The Abramson Cancer Center of the University of Pennsylvania
Last Modified: May 7, 2013
My father-in-law has received chemotherapy and radiotherapy treatment for small cell lung cancer in both lungs and his head. He has been told that the tumor in his lungs has been burned away with part of his lung. He is now anemic and very tired and constantly feels unwell. His doctor will not give him any medication to help even though his treatment finished over 6 months ago, and his general health and energy level have not improved since treatment finished. We are very worried about him. He is 73 years old, and we want him to have some quality of life back. Is this a typical situation after this type of treatment?
Barbara Campling, MD, Medical Oncologist, responds:
It sounds like your father-in-law is having a difficult time. You and your family have good reason to be concerned about him. Do you know whether his cancer was confined to the chest ("limited stage") at diagnosis? Patients with limited-stage small cell lung cancer (SCLC) are often treated very aggressively with chemotherapy given concurrently with radiation therapy to the chest. The goal of this aggressive treatment is to try to completely eradicate the tumor. If the tumor goes into a "complete remission," meaning that the tumor can no longer be detected on any imaging scans) with this therapy, then there is a chance that the cancer will not come back and patients can be cured. This is what we are always hoping for when treating limited-stage SCLC. However, the successes come at some expense, and most patients are thoroughly exhausted by the time they are finished with this course of therapy.
If his cancer was "extensive stage" (meaning that the tumor spread outside of the chest) at diagnosis, the goals of therapy are quite different. The cancer is still quite likely to respond to chemotherapy, but unfortunately, it cannot be cured with any form of treatment. However, treatment can still be very effective in relieving symptoms and prolonging survival.
You mentioned that the tumor was "burned away with part of his lung." Do you mean that there is no evidence of any tumor on his imaging? If so, this is very good. Normally radiation therapy to the tumor will damage some of the normal lung adjacent to the tumor. This is an expected side effect of therapy. In some cases, toxicity to the lungs can be more severe and may require treatment.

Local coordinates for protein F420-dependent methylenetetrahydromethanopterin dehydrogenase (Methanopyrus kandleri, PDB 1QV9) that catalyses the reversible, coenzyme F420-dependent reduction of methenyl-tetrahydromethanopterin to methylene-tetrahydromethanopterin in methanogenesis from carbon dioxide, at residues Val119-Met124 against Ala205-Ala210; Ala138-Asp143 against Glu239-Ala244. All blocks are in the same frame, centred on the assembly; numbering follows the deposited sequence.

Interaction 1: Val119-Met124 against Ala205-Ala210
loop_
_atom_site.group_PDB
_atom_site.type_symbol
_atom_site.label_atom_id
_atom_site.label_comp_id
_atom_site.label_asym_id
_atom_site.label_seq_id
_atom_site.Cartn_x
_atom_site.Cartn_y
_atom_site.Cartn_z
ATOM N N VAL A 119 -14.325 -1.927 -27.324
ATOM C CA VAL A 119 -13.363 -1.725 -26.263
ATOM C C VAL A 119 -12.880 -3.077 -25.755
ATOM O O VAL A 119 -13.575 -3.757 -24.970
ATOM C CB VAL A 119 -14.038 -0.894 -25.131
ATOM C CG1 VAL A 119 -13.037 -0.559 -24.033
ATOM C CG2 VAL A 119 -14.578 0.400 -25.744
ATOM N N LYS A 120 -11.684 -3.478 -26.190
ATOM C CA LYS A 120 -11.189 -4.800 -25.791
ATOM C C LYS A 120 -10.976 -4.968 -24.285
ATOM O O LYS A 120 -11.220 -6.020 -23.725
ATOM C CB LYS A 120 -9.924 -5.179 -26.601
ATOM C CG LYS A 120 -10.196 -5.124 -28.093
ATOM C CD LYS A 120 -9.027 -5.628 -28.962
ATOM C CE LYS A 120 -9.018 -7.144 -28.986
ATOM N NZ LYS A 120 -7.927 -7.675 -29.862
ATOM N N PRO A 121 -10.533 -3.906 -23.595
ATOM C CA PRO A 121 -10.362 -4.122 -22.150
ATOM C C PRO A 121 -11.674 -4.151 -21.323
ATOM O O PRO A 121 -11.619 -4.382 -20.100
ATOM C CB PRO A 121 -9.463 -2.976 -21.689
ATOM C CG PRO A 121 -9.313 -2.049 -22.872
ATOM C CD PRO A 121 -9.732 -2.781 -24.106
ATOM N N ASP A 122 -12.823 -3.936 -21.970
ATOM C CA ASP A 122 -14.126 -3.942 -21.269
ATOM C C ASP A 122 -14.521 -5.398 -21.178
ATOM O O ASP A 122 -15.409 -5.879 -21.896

You mentioned that your father-in law had radiation therapy to his brain. It is not clear to me whether the radiation therapy to the brain was given because there was recurrence of the cancer in the brain, or whether the brain irradiation was given prophylactically to try to prevent recurrence in the brain. His outlook is very different in these two situations. Patients whose cancer is in a complete remission are often advised to have radiation to the brain ("prophylactic cranial irradiation") at the end of their treatment. This treatment has been shown to significantly reduce the chance of recurrence within the brain, reduce symptoms caused by brain metastasis, and prolong overall survival. If he had the radiation therapy because there was recurrence of cancer in the brain, then the goal of therapy would be to palliate his symptoms.
Patients with SCLC usually have symptoms from their cancer at the time the diagnosis is made. The treatment for SCLC usually works very well initially. When the tumor regresses, most patients start to feel better, despite the significant side effects of the therapy. However, towards the end of the treatment, many patients may feel run down from the treatment itself. It may take several weeks or even months for patients to regain their energy after completing either chemotherapy or radiation therapy, and many patients note that their fatigue lasts longer if they receive radiation therapy to the brain, as your father-in-law has. Your father-in law has been feeling unwell for over 6 months after the completion of therapy. This is clearly too long. You should talk to his doctor about arranging some further investigations at this point. It is most important to determine whether there is any sign of the cancer recurring. If this can be ruled out, his doctors need to look for other underlying medical problems, which could make him feel fatigued, such as low blood counts or depression. You mentioned that he is anemic. Often, chemotherapy can cause anemia. However, he has been off of chemotherapy too long to attribute the anemia completely to chemotherapy at this point. Is there some other reason for anemia, such as iron, vitamin B12, or folate deficiencies, any of which can be managed with medications that can improve his symptoms? Anemia is a treatable problem, and the treatment depends on the cause. Even if a cause cannot be found, it should be possible to treat the anemia either with a transfusion or with erythropoietin (a drug that can stimulate the production of red blood cells). If his fatigue is from the anemia, this should help. Is it possible that he could be suffering from depression? It would not be unexpected for a person with a life-threatening illness to suffer from depression. Depression, unfortunately, is very common among lung cancer patients. Even if there are other medical explanations for his lack of well-being, depression could still be a contributing factor. Depression is also a treatable problem, but it needs to be diagnosed before it can be treated.
I hope that his ongoing lethargy proves to be due to a treatable problem, and that he can get back to enjoying his life again.
Jan 7, 2013 - For patients with advanced cancer, nurse-led monitoring and optimized treatment of physical symptoms significantly improves cancer-related fatigue, according to research published online Jan. 2 in the Journal of Clinical Oncology.
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